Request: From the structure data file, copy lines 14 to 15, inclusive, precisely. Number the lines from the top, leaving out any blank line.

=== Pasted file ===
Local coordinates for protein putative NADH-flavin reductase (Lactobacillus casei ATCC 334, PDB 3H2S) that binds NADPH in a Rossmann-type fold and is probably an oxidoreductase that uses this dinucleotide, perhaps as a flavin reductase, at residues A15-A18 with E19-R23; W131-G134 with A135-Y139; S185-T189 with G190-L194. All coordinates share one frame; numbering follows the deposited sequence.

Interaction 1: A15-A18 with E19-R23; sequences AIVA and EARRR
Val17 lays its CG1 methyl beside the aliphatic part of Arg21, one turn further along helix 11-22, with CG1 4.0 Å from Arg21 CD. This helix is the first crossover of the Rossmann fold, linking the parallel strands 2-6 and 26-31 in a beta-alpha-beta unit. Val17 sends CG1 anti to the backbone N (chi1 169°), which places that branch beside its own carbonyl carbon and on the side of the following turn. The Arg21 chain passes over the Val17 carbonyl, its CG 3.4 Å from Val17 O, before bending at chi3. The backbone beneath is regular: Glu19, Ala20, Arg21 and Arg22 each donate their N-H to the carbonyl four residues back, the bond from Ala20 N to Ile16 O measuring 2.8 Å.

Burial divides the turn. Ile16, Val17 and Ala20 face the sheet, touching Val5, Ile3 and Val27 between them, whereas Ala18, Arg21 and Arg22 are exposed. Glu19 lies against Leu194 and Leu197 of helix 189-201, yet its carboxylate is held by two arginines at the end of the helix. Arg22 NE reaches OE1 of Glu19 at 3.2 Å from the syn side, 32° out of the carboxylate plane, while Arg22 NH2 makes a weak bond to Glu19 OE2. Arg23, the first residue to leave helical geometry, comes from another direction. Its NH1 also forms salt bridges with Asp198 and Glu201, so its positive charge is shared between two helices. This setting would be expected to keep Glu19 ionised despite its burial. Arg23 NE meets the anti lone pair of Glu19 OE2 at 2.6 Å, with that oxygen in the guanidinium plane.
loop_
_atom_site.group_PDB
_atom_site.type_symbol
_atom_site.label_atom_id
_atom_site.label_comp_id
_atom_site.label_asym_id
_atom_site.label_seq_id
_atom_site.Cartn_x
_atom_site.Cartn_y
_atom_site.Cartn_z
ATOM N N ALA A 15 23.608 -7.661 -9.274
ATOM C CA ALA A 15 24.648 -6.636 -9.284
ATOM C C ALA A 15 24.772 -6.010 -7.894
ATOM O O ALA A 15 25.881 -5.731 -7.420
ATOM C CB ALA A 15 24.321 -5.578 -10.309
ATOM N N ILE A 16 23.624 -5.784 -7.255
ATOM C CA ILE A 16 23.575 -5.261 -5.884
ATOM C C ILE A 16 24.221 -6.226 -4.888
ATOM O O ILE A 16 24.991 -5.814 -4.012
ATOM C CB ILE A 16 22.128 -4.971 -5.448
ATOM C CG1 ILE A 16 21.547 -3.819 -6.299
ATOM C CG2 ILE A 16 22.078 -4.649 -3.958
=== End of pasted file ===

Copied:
_atom_site.Cartn_z
ATOM N N ALA A 15 23.608 -7.661 -9.274